Time has come to move beyond Housing First model for homeless people in Interior Health | iNFOnews | Thompson-Okanagan's News Source
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Time has come to move beyond Housing First model for homeless people in Interior Health

FILE PHOTO - While the province’s drive in the last few years to build supportive housing to help get people out of homelessness has been vitally important, it’s time to move to the next step, Bob Hughes, CEO of the ASK Wellness Society, told an Interior Health board meeting.

While the province’s drive in the last few years to build supportive housing to help get people out of homelessness has been vitally important, it’s time to move to the next step, said Bob Hughes, the CEO of the ASK Wellness Society.

“We need to expand our opportunities for people to engage in recovery programming,” Hughes told the Interior Health board of directors at a meeting yesterday, Feb. 16.

“People, once they get into housing, that is the beginning. The next step is access to health-care programs. We know complex care is on the horizon so I see that these are the really desperately needed steps that I’m very excited that our organization will be able to continue to work with Interior Health to develop innovative responses.”

ASK Wellness is in its 30th year as a non-profit. It started helping people deal with the HIV-AIDS crisis but has grown into an organization with 250 employees that manages more than 600 affordable housing units in Kamloops, Penticton and Merritt.

READ MORE: ASK Wellness to manage controversial Northbridge Hotel in Kamloops

Hughes and Debbie Morris, mental health and substance use coordinator for Interior Health, gave an outline to the board of how effectively the two organizations have worked together to deal with the both the opioid and homelessness crises.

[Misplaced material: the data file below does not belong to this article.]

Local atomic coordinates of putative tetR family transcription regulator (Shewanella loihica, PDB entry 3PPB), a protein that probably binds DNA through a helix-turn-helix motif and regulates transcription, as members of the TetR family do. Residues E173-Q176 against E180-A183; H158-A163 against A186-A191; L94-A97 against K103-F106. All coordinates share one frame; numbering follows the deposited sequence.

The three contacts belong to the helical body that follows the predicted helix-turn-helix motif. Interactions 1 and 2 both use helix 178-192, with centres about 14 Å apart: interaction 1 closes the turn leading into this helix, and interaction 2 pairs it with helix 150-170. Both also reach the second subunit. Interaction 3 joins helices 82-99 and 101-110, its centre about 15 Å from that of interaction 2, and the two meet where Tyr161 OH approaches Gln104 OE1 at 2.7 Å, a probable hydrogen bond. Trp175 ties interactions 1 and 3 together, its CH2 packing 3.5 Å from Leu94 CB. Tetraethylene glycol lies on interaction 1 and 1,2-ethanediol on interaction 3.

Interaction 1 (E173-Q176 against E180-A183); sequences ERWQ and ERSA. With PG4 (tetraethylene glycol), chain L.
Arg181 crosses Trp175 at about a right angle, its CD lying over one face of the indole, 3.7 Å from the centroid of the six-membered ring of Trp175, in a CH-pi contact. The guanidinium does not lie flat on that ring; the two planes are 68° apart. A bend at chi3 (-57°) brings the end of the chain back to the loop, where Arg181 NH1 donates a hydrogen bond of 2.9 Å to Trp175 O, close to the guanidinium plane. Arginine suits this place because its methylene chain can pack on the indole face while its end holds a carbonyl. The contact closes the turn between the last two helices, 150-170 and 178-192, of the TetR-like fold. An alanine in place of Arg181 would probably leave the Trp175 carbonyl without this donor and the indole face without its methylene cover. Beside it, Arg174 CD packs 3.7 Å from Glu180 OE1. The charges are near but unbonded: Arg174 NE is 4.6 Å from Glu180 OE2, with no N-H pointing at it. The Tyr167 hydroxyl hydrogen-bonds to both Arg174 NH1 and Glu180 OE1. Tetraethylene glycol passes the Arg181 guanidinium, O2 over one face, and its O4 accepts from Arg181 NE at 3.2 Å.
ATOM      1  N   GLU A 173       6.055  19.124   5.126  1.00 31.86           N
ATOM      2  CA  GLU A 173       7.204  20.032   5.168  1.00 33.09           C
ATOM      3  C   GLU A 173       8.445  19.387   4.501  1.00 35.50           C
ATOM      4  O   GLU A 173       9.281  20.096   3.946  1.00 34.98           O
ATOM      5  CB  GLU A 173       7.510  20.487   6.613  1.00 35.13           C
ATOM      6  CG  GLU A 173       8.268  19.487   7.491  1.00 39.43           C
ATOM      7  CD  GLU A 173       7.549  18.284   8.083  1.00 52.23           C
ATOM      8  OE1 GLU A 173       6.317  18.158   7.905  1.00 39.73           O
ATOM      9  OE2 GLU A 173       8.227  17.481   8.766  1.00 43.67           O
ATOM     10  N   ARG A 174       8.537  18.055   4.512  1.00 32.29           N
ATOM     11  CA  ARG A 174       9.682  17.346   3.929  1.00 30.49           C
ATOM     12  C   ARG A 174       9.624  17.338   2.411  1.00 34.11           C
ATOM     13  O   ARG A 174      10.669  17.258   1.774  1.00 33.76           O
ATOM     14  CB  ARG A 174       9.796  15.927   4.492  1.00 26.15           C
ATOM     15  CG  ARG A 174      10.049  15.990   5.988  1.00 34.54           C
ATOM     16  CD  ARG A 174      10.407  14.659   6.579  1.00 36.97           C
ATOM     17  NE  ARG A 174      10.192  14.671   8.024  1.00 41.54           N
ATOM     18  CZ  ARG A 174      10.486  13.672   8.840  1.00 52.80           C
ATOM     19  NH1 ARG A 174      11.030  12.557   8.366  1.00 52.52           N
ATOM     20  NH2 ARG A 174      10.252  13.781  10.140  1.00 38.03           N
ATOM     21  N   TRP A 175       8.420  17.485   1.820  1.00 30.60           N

“In speaking to the housing portfolio, one of the things that we’ve seen, in working with Interior Health teams, is recognizing that we need a tapestry of housing,” Hughes said. “We’ve seen the creation of supportive housing as a starting point from streets into shelters into that first stage of housing.

"One of the key parts that we see as the evolution of our agency, in partnership with Interior Health, is the housing matching the particular needs of the individuals that we’re seeing. The level of crises when it comes to housing affordability and housing for such a diverse range of people in our region is something that we take very seriously. Our housing really is moving from a street level entering into Housing First into a second stage.”

He noted that he was attending the meeting virtually from a 42-unit “supportive recovery setting” that houses people who have been able to move beyond the initial supportive housing units that were provided under the province’s Housing First model over the past few years.

ASK Wellness CEO Bob Hughes
ASK Wellness CEO Bob Hughes
Image Credit: FACEBOOK/ASK Wellness

The Housing First concept was that people, first of all, needed safe, warm and dry shelter in order to start dealing with mental health, addiction and other issues that contributed to them remaining homeless.

Interior Health has put out a call for proposals to create a facility to help those with multiple and complex needs and similar facilities are being developed in other areas of the province.

Morris noted that Interior Health has been changing the way it deals with these issues by doing things like increasing outreach programs so it can bring services to people where they’re at. But more needs to be done.

“We all have to be in it together,” she said. “Realizing there is a lot of focus provincially, as well, on how do we continue to build joint conversations and, maybe, look at how we do things differently around how we flow funds to people with multiple and complex needs across different sectors.”

READ MORE: B.C. finally has a plan for the most difficult people to house in Kamloops and Kelowna

More also has to be done to show communities that these approaches are working.

“I think there’s some work ahead for all of us to really show the linkage between what harm reduction has achieved and what role it does play in terms of safety for people in times of crisis,” Hughes said.

“This is an opportunity, right now, to link harm reduction services, including supportive housing, with a road map towards being able to support people to get well and have an opportunity to engage in employment and community.”


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